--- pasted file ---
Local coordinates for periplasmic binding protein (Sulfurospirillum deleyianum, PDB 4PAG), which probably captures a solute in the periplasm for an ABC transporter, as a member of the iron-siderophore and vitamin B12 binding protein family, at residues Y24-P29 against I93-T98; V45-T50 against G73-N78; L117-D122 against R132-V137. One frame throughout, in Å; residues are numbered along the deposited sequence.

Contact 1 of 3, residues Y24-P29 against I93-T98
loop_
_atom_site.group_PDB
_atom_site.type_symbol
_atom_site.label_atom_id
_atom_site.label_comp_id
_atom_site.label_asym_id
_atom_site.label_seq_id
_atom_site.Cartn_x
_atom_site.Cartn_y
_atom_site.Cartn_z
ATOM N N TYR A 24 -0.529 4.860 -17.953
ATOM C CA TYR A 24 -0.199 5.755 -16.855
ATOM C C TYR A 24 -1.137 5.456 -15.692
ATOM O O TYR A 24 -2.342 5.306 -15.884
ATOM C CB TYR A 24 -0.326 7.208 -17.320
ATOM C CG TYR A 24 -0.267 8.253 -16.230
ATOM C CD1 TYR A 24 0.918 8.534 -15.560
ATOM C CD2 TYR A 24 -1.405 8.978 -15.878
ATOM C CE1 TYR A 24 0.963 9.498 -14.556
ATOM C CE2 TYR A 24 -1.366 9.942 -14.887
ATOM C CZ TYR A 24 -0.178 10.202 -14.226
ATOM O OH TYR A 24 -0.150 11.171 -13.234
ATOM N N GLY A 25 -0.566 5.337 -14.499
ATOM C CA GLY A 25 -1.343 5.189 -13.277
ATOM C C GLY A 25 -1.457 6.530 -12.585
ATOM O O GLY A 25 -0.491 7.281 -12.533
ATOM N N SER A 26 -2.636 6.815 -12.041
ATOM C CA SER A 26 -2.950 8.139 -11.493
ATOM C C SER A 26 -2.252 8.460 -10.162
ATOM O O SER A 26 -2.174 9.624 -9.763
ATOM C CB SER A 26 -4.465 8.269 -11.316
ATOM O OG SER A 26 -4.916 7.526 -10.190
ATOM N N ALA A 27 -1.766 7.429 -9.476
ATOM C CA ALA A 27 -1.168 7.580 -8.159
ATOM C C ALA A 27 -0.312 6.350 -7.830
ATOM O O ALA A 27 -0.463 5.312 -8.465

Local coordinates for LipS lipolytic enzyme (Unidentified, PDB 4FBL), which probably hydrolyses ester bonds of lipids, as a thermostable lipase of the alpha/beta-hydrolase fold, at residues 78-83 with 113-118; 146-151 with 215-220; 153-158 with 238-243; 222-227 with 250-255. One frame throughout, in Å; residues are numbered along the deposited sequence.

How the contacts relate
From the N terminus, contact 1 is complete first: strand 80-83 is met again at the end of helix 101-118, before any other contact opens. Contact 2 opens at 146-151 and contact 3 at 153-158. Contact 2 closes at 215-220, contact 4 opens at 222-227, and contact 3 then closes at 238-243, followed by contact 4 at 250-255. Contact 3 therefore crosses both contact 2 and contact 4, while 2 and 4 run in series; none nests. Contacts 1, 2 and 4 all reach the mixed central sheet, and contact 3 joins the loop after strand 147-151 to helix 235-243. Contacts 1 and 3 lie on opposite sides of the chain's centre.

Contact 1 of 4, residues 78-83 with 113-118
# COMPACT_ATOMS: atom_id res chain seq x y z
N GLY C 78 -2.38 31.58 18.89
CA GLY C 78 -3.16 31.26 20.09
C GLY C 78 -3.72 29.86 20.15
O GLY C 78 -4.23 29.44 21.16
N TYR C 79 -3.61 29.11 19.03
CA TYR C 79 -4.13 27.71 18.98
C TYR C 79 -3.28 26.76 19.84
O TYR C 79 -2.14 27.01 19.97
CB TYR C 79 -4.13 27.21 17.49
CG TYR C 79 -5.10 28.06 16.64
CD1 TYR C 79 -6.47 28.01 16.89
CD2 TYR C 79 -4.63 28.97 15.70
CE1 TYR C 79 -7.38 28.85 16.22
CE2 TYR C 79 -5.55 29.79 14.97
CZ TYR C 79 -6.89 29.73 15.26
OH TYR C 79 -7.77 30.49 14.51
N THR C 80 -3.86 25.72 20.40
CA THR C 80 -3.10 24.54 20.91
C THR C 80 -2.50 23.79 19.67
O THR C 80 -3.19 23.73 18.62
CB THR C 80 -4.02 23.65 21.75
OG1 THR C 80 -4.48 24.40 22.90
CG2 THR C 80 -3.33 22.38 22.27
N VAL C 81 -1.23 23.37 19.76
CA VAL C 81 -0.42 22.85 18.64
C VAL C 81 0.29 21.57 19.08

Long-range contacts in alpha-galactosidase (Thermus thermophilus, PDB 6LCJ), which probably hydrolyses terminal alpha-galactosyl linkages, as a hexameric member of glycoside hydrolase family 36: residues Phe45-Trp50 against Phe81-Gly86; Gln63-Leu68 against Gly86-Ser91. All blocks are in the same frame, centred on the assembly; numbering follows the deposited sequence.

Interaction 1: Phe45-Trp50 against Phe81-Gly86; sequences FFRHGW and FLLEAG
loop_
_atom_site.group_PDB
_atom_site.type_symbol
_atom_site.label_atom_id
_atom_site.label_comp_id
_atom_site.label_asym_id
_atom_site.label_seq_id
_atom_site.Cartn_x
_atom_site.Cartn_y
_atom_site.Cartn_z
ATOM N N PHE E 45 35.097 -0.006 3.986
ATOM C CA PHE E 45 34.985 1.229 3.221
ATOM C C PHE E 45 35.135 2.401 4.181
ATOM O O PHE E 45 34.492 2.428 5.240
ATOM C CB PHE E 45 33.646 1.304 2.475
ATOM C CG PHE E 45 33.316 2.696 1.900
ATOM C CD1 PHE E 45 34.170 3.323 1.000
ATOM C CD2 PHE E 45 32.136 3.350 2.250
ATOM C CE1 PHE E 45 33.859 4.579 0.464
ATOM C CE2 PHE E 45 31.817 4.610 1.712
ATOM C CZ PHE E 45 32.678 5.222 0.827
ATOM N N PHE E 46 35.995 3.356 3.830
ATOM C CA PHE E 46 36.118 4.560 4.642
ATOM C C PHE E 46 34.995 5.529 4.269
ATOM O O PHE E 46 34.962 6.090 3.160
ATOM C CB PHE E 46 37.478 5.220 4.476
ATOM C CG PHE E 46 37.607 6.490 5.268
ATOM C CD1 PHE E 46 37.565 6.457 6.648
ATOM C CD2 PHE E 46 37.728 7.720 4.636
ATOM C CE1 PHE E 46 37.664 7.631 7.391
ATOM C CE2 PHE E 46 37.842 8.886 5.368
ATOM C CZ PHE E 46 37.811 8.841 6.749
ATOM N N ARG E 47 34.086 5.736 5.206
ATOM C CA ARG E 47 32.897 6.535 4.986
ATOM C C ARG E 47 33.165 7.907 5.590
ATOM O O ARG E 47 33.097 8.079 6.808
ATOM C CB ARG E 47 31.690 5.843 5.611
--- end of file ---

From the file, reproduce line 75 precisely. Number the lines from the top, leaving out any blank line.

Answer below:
_atom_site.label_atom_id